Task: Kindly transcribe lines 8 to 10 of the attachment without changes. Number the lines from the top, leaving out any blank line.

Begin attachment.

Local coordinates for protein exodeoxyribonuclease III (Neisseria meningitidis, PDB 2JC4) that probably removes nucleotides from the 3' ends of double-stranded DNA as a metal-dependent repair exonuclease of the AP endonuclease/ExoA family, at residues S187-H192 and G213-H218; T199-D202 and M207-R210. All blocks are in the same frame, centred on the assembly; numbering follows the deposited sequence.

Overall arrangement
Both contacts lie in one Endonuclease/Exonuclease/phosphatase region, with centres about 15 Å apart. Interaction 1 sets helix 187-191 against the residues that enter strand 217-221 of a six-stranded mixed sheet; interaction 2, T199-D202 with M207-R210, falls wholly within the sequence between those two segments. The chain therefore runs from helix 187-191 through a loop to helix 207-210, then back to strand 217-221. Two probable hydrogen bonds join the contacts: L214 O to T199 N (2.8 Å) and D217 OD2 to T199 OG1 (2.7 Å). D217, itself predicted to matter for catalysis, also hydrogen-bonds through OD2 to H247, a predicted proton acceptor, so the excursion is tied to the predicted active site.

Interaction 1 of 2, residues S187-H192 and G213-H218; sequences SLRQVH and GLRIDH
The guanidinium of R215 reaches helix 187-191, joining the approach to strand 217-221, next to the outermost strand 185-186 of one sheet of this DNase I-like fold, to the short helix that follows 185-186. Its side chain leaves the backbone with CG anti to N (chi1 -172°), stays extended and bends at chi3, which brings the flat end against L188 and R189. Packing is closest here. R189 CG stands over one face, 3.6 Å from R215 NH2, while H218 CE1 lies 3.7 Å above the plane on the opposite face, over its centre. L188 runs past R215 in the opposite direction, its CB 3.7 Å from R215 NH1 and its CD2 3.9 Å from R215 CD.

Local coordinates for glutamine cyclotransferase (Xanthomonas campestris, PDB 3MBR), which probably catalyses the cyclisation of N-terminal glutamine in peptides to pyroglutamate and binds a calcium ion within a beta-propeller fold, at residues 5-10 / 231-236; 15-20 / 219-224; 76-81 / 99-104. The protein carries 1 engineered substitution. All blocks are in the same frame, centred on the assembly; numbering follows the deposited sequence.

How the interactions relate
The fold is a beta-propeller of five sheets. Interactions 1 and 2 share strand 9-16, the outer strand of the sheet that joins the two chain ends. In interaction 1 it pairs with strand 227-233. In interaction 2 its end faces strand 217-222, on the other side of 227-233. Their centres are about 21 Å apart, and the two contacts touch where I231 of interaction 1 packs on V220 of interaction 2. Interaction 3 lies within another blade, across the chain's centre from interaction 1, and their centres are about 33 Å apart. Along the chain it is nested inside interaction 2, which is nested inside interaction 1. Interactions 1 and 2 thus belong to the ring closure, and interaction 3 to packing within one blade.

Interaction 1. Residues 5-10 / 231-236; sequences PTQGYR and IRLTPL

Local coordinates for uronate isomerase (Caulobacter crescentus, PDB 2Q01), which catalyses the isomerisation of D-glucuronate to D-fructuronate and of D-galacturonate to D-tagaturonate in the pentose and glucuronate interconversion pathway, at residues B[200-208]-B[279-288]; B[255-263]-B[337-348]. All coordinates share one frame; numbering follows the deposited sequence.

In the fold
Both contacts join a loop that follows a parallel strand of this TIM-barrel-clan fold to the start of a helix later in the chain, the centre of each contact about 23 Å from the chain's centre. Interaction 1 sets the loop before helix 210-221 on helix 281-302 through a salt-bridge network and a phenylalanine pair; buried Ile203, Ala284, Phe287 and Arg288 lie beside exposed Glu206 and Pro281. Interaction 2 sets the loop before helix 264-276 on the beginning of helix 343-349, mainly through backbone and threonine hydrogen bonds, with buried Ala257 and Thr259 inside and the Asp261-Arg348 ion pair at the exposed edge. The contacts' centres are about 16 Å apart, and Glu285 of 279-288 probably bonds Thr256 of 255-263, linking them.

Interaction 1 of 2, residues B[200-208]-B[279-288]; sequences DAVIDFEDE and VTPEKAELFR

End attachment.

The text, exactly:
The fold is a beta-propeller of five sheets. Interactions 1 and 2 share strand 9-16, the outer strand of the sheet that joins the two chain ends. In interaction 1 it pairs with strand 227-233. In interaction 2 its end faces strand 217-222, on the other side of 227-233. Their centres are about 21 Å apart, and the two contacts touch where I231 of interaction 1 packs on V220 of interaction 2. Interaction 3 lies within another blade, across the chain's centre from interaction 1, and their centres are about 33 Å apart. Along the chain it is nested inside interaction 2, which is nested inside interaction 1. Interactions 1 and 2 thus belong to the ring closure, and interaction 3 to packing within one blade.

Interaction 1. Residues 5-10 / 231-236; sequences PTQGYR and IRLTPL

Local coordinates for uronate isomerase (Caulobacter crescentus, PDB 2Q01), which catalyses the isomerisation of D-glucuronate to D-fructuronate and of D-galacturonate to D-tagaturonate in the pentose and glucuronate interconversion pathway, at residues B[200-208]-B[279-288]; B[255-263]-B[337-348]. All coordinates share one frame; numbering follows the deposited sequence.